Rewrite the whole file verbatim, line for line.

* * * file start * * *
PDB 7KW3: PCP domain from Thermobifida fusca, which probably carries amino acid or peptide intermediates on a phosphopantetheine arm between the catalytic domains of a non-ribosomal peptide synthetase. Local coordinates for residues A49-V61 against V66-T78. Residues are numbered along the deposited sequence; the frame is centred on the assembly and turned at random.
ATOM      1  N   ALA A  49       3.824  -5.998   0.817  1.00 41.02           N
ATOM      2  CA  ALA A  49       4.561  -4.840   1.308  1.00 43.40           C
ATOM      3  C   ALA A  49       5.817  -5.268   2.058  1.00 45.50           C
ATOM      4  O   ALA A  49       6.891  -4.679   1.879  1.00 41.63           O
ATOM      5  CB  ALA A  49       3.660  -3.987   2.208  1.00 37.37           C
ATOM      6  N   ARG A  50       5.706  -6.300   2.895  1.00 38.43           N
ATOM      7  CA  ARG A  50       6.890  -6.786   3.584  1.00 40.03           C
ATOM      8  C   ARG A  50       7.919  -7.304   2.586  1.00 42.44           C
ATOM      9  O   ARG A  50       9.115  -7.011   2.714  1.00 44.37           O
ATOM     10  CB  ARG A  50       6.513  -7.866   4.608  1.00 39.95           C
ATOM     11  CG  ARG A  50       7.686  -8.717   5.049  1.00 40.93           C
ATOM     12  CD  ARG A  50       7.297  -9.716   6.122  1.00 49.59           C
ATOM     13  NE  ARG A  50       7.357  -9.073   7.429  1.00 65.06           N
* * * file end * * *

PDB 7KW3: PCP domain from Thermobifida fusca, which probably carries amino acid or peptide intermediates on a phosphopantetheine arm between the catalytic domains of a non-ribosomal peptide synthetase. Local coordinates for residues A49-V61 against V66-T78. Residues are numbered along the deposited sequence; the frame is centred on the assembly and turned at random.
ATOM      1  N   ALA A  49       3.824  -5.998   0.817  1.00 41.02           N
ATOM      2  CA  ALA A  49       4.561  -4.840   1.308  1.00 43.40           C
ATOM      3  C   ALA A  49       5.817  -5.268   2.058  1.00 45.50           C
ATOM      4  O   ALA A  49       6.891  -4.679   1.879  1.00 41.63           O
ATOM      5  CB  ALA A  49       3.660  -3.987   2.208  1.00 37.37           C
ATOM      6  N   ARG A  50       5.706  -6.300   2.895  1.00 38.43           N
ATOM      7  CA  ARG A  50       6.890  -6.786   3.584  1.00 40.03           C
ATOM      8  C   ARG A  50       7.919  -7.304   2.586  1.00 42.44           C
ATOM      9  O   ARG A  50       9.115  -7.011   2.714  1.00 44.37           O
ATOM     10  CB  ARG A  50       6.513  -7.866   4.608  1.00 39.95           C
ATOM     11  CG  ARG A  50       7.686  -8.717   5.049  1.00 40.93           C
ATOM     12  CD  ARG A  50       7.297  -9.716   6.122  1.00 49.59           C
ATOM     13  NE  ARG A  50       7.357  -9.073   7.429  1.00 65.06           N